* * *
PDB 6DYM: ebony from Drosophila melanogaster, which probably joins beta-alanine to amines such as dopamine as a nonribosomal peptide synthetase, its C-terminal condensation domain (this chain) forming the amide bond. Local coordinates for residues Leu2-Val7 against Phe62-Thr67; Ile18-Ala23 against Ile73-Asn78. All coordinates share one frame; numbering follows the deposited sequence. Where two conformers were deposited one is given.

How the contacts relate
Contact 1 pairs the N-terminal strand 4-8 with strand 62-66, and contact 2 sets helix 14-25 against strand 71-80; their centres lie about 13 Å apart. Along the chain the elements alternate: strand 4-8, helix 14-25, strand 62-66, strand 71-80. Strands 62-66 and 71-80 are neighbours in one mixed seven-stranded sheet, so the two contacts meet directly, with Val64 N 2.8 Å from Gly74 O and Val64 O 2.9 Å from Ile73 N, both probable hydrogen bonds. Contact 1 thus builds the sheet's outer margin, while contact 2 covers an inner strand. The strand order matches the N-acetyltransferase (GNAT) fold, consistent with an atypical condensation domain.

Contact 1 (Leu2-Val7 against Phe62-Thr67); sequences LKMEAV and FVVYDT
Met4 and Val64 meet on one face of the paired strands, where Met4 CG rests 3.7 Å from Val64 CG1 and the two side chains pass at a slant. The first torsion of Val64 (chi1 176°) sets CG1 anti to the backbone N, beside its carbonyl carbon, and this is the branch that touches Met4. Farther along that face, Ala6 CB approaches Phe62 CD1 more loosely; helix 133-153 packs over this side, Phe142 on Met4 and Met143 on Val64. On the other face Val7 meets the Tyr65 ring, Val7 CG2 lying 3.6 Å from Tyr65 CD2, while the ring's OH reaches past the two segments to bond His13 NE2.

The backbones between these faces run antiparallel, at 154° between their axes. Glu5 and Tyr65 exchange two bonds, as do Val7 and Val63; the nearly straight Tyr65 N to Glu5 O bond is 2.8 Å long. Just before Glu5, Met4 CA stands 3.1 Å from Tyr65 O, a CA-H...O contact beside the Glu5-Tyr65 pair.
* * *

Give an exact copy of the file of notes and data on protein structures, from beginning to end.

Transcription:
PDB 6DYM: ebony from Drosophila melanogaster, which probably joins beta-alanine to amines such as dopamine as a nonribosomal peptide synthetase, its C-terminal condensation domain (this chain) forming the amide bond. Local coordinates for residues Leu2-Val7 against Phe62-Thr67; Ile18-Ala23 against Ile73-Asn78. All coordinates share one frame; numbering follows the deposited sequence. Where two conformers were deposited one is given.

How the contacts relate
Contact 1 pairs the N-terminal strand 4-8 with strand 62-66, and contact 2 sets helix 14-25 against strand 71-80; their centres lie about 13 Å apart. Along the chain the elements alternate: strand 4-8, helix 14-25, strand 62-66, strand 71-80. Strands 62-66 and 71-80 are neighbours in one mixed seven-stranded sheet, so the two contacts meet directly, with Val64 N 2.8 Å from Gly74 O and Val64 O 2.9 Å from Ile73 N, both probable hydrogen bonds. Contact 1 thus builds the sheet's outer margin, while contact 2 covers an inner strand. The strand order matches the N-acetyltransferase (GNAT) fold, consistent with an atypical condensation domain.

Contact 1 (Leu2-Val7 against Phe62-Thr67); sequences LKMEAV and FVVYDT
Met4 and Val64 meet on one face of the paired strands, where Met4 CG rests 3.7 Å from Val64 CG1 and the two side chains pass at a slant. The first torsion of Val64 (chi1 176°) sets CG1 anti to the backbone N, beside its carbonyl carbon, and this is the branch that touches Met4. Farther along that face, Ala6 CB approaches Phe62 CD1 more loosely; helix 133-153 packs over this side, Phe142 on Met4 and Met143 on Val64. On the other face Val7 meets the Tyr65 ring, Val7 CG2 lying 3.6 Å from Tyr65 CD2, while the ring's OH reaches past the two segments to bond His13 NE2.

The backbones between these faces run antiparallel, at 154° between their axes. Glu5 and Tyr65 exchange two bonds, as do Val7 and Val63; the nearly straight Tyr65 N to Glu5 O bond is 2.8 Å long. Just before Glu5, Met4 CA stands 3.1 Å from Tyr65 O, a CA-H...O contact beside the Glu5-Tyr65 pair.